The Interbank Markets Are Malfunctioning (Again)24 August, 2011, 12:29. Posted by BM
Tags: Banks, Europe, European Banking system, European banks, Financial
The markets are now back into panic mode. Last Wednesday, an unnamed European financial institution used the emergency dollar funding facility from the ECB to obtain US$0.5bn. While the amount itself is small size, the event is significant as it is a reflection that the interbank markets are malfunctioning, again. Allow me to elaborate further.
So post the financial crisis, revenues for European countries have weakened while liabilities such as pensions etc. remains absolutely daunting. Concerns regarding sovereign risk are not completely unfounded. When questions are raised about the sovereign this broadly has three key impacts on the banking sector.
(1) Banks hold government bonds, and when the latter falls in price, the capital position of the bank is negatively hit
(2) Banks hold government bonds as collateral, for funding and other purposes, so when the bonds fall in value the collateral value also gets hit
(3) Due to close ties between the sovereign and the banking system, when the sovereign is downgraded, the banks in that country are also likely to get downgraded, causing the funding cost to rise
With increasing globalization European banks hold a lot more foreign currency assets than what they used to in the past. In particular a lot of them hold US assets. What they typically do here is obtain dollar funding from the US interbank market. But when question marks on the sovereign are raised in Europe, US banks become a lot more cautious in the interbank market when lending to their European counterparts.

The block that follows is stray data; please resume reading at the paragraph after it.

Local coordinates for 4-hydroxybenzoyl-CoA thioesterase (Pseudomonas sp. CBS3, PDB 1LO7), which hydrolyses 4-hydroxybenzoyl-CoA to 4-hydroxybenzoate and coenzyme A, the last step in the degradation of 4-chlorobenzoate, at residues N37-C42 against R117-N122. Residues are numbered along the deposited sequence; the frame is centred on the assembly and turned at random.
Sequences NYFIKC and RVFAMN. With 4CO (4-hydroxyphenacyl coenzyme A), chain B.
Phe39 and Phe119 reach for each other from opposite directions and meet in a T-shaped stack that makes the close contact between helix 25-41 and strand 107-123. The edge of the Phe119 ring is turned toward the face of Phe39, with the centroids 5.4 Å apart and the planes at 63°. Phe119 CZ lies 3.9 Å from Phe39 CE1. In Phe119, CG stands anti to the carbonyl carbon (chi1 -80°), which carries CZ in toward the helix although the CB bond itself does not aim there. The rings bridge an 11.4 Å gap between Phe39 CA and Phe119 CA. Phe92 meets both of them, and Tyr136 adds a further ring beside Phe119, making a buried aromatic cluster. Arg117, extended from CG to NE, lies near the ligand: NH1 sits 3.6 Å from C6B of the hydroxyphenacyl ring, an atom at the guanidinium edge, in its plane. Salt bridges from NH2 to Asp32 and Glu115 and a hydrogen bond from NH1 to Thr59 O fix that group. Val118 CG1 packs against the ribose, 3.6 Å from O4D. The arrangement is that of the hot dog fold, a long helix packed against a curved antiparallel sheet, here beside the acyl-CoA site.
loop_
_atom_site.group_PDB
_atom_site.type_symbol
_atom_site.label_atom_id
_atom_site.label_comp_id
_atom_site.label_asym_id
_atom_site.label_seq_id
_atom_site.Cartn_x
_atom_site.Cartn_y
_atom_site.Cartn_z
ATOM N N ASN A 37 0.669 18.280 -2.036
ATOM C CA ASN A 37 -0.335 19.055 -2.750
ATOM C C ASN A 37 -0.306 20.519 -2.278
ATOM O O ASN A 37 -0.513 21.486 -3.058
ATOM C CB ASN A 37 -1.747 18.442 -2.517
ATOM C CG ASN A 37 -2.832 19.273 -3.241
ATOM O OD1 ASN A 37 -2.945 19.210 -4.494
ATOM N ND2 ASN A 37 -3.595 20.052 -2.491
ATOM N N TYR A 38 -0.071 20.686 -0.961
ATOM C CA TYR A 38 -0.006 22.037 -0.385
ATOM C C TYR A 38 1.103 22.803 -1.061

As such, many European banks have turned to obtaining euro funding from the European interbank market, and using a USD/EUR cross currency basis swap to in turn obtain the dollar funding. This is why we have seen the violent moves in FX swaps recently.
Should both these methods fail, European banks can go to the ECB for emergency dollar funding. Here the size is unlimited, whilst in the two previous methods large size may move the markets. The current cost of all three methods are not far off, but the ECB dollar funding requires a 12% initial margin. So everything else equal one could logically expect that avenue to be the last resort measure.
Compared to late 2008 when the ECB emergency dollar funding usage was US$300bn, the current $0.5bn almost seems insignificant. However it does signal that the interbank markets are malfunctioning, which is certainly not good sentiment wise. But with funding backstops put in place by Central Banks, we probably don’t need to scare ourselves too much about this dollar funding issue. The biggest risk right now is a global economic slowdown, and this doesn’t necessarily have a great deal to do with dollar funding.